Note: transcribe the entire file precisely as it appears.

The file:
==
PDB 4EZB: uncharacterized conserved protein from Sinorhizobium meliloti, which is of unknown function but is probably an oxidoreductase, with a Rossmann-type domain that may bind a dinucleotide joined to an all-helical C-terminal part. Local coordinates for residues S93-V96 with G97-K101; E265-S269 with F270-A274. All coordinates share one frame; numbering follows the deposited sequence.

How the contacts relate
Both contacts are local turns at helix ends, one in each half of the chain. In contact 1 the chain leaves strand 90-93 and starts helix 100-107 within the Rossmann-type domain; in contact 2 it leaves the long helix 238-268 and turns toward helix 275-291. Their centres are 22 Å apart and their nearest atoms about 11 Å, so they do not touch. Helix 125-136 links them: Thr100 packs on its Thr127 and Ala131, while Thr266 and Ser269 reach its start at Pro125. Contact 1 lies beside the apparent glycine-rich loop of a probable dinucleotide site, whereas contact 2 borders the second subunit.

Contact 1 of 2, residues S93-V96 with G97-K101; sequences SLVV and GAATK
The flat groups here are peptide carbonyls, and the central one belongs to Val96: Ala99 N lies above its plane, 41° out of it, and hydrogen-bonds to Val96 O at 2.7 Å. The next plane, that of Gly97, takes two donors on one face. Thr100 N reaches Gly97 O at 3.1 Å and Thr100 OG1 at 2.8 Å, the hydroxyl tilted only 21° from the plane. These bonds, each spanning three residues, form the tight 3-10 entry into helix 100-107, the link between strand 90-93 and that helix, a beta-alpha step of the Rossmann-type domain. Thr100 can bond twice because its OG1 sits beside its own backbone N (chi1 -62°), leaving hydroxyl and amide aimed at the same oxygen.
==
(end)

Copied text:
PDB 4EZB: uncharacterized conserved protein from Sinorhizobium meliloti, which is of unknown function but is probably an oxidoreductase, with a Rossmann-type domain that may bind a dinucleotide joined to an all-helical C-terminal part. Local coordinates for residues S93-V96 with G97-K101; E265-S269 with F270-A274. All coordinates share one frame; numbering follows the deposited sequence.

How the contacts relate
Both contacts are local turns at helix ends, one in each half of the chain. In contact 1 the chain leaves strand 90-93 and starts helix 100-107 within the Rossmann-type domain; in contact 2 it leaves the long helix 238-268 and turns toward helix 275-291. Their centres are 22 Å apart and their nearest atoms about 11 Å, so they do not touch. Helix 125-136 links them: Thr100 packs on its Thr127 and Ala131, while Thr266 and Ser269 reach its start at Pro125. Contact 1 lies beside the apparent glycine-rich loop of a probable dinucleotide site, whereas contact 2 borders the second subunit.

Contact 1 of 2, residues S93-V96 with G97-K101; sequences SLVV and GAATK
The flat groups here are peptide carbonyls, and the central one belongs to Val96: Ala99 N lies above its plane, 41° out of it, and hydrogen-bonds to Val96 O at 2.7 Å. The next plane, that of Gly97, takes two donors on one face. Thr100 N reaches Gly97 O at 3.1 Å and Thr100 OG1 at 2.8 Å, the hydroxyl tilted only 21° from the plane. These bonds, each spanning three residues, form the tight 3-10 entry into helix 100-107, the link between strand 90-93 and that helix, a beta-alpha step of the Rossmann-type domain. Thr100 can bond twice because its OG1 sits beside its own backbone N (chi1 -62°), leaving hydroxyl and amide aimed at the same oxygen.